Short-term effects of variable-density thinning on regeneration in hardwood-dominated temperate rainforests
Donoso, Pablo J.
Puettmann, Klaus J.
D'Amato, Anthony W.
Ponce, Diego B.
Salas-Eljatib, Christian [Univ Mayor, Ctr Modelac & Monitored Ecosistemas, Chile]
Ojeda, Patricio F.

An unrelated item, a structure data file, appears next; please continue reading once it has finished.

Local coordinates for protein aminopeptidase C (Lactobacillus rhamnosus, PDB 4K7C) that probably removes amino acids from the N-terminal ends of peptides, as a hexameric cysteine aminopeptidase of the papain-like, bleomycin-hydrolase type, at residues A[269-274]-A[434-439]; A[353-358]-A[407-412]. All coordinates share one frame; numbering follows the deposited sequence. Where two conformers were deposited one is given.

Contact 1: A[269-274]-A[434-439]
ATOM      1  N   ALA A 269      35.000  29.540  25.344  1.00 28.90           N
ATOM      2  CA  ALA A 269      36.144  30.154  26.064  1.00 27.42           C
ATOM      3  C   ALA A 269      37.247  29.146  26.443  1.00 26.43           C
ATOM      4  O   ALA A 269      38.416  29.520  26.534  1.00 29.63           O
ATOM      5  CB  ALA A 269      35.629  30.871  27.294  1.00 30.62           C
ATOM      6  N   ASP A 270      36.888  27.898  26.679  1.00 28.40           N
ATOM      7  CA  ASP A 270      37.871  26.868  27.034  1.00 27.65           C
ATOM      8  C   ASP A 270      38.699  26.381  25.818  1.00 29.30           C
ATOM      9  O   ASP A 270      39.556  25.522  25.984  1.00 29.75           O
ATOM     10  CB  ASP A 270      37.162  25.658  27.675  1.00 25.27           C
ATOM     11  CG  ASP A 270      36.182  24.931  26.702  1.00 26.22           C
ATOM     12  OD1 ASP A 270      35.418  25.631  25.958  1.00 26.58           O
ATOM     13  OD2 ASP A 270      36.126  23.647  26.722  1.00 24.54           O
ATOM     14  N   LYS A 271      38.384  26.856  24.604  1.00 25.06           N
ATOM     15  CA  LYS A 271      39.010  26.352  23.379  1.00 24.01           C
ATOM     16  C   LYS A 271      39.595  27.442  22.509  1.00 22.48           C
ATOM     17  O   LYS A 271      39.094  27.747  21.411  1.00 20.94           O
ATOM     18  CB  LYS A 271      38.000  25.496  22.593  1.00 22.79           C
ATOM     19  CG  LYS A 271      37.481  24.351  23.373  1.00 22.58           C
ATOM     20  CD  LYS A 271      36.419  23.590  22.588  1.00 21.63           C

Second-growth temperate forests usually have simpler composition and structure than comparable old-growth stands. We evaluated the application of variable density thinning (VDT) as a way to increase old-growth attributes, specifically tree species composition and density in two types of second-growth forests: a mixed evergreen-dominated forest (SE, stem exclusion phase) and a Nothofagus dombeyi-dominated forest (UR, understory reinitiation stage) in southern Chile (40 degrees S Lat.). Six one-ha plots were established in each forest. We applied VDT in three plots in each forest, which included the following sub-treatments: a thinned matrix (M), large and small patches (LP and SP), and large and small reserves (LR and SR). We also established three one-ha plots in an old-growth forest (OG), which served as a reference for overall stand structural variables and the tree regeneration layer. OG had significantly more total regeneration and shade-tolerant regeneration, than the untreated SE and UR. After VDT, canopy openness was significantly greater in SE than in UR within the treated portions of the plots (M, LP and SP). The similarities in stand characteristics between untreated and pre-harvest treated plots in each second-growth forest suggest that harvesting was responsible for the lower densities observed in thinned plots. Regeneration patterns two growing seasons after harvests were reflective of the interaction between forest type and sub-treatments. While both second-growth forests showed increases in regeneration densities, none of these increases was significant, although proportionally and numerically they were greater in the SE forest. The sub-treatments showed differences only for shade-intolerant and shade-tolerant species in both forests. These differences in general illustrated a preference of shade-intolerant species for patches (only in the smaller height class in both forests), and of shade-tolerant species for the matrix or the reserves in all height classes from > 50 cm through saplings (only in the SE forest). Overall, tree regeneration has been more responsive to VDT in the forest currently in an earlier successional stage, suggesting that second-growth forests in more advanced stages may need to be treated more intensively (larger patches, lower residual densities). Correspondingly, VDT protocols must be developed to account for the interaction between harvest disturbances, developmental stage, and silvics of the component species.
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